Superior officials will explore the feasibility of a convention center
The Development Association will join the city to consider the benefits of a large venue.
City officials and the Development Association are joining forces to determine the feasibility of building a convention center in Superior.
The city council approved a contract with Conventions, Sports and Leisure International to conduct the feasibility study at its meeting Tuesday, Aug. 17. Cost for the $58,500 study will be equally shared by the city through its economic development fund and the Development Association.
In late June, officials issued a request for proposals for the study and received five responses.
While Conventions, Sports and Leisure International was the second-highest bidder, one of the aspects that set them apart from the others was the collaboration with the local LHB office, according to a memo by Jason Serck, economic development, port and planning director.
Superior council adopts $31M broadband master plan City officials will now look to analyze the viability of building and maintaining a fiber optic network.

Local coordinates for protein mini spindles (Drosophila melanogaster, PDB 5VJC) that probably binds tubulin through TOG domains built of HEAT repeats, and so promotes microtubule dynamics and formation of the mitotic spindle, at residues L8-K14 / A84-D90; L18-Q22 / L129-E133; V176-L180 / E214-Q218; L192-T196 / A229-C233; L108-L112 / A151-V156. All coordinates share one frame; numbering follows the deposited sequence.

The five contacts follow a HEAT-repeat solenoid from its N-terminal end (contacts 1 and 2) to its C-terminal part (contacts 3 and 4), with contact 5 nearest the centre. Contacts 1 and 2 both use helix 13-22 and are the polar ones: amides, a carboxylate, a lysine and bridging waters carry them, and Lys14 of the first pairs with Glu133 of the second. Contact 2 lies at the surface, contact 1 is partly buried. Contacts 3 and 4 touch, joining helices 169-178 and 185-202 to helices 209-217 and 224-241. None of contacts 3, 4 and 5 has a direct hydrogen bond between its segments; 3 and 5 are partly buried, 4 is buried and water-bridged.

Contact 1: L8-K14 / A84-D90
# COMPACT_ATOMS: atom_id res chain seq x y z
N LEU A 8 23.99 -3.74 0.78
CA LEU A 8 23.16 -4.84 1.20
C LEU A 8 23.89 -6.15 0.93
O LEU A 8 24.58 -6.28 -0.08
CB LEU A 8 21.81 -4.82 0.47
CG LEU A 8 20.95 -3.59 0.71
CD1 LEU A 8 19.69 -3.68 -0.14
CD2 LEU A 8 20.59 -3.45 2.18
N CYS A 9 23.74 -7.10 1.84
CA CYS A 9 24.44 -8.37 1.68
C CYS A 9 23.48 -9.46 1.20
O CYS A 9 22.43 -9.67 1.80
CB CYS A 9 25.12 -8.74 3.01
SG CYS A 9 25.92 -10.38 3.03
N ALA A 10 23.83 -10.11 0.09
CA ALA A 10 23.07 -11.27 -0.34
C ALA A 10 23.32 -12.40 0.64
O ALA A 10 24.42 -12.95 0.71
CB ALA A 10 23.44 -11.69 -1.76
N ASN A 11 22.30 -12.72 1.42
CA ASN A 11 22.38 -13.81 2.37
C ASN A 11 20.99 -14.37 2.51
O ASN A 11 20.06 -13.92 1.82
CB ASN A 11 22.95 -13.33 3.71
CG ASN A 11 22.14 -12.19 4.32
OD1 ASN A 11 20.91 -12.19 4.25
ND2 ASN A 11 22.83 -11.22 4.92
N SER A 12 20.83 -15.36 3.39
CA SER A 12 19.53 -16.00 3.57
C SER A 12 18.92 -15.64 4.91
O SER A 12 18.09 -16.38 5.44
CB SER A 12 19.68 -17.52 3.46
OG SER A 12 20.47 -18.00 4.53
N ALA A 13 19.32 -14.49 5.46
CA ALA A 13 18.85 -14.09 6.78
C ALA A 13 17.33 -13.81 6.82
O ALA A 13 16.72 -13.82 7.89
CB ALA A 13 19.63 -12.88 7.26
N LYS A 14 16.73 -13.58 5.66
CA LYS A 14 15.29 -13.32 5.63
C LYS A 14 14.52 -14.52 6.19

Superior city finances come in under budget in 2020 The city's net financial position improves across government, business activities.
Proposals and qualifications were reviewed by Mayor Jim Paine, Serck and Development Association Director Jim Caesar for process, scale of previous projects, experience and familiarity of the region.
Caesar said one of the things he liked about the company was their work on the Sanford Center in Bemidji, Minnesota. The Development Association is helping to fund the study because a convention center in Superior could be a good investment, he said.
While the exact location where a convention center could be built hasn’t been determined, Caesar said current thinking is it would take advantage of the waterfront in the north or northwest segments of the city.
The goal would be to develop a convention center that would accommodate about 1,000 guests; offer two additional sheets of ice in the city that could also be used for expo space; and create an arena for entertainment.
Many Wisconsin conventions go elsewhere in the state because Superior doesn’t have a venue that meets their needs and going to the Duluth Entertainment and Convention Center isn’t an option they chose, Caesar said.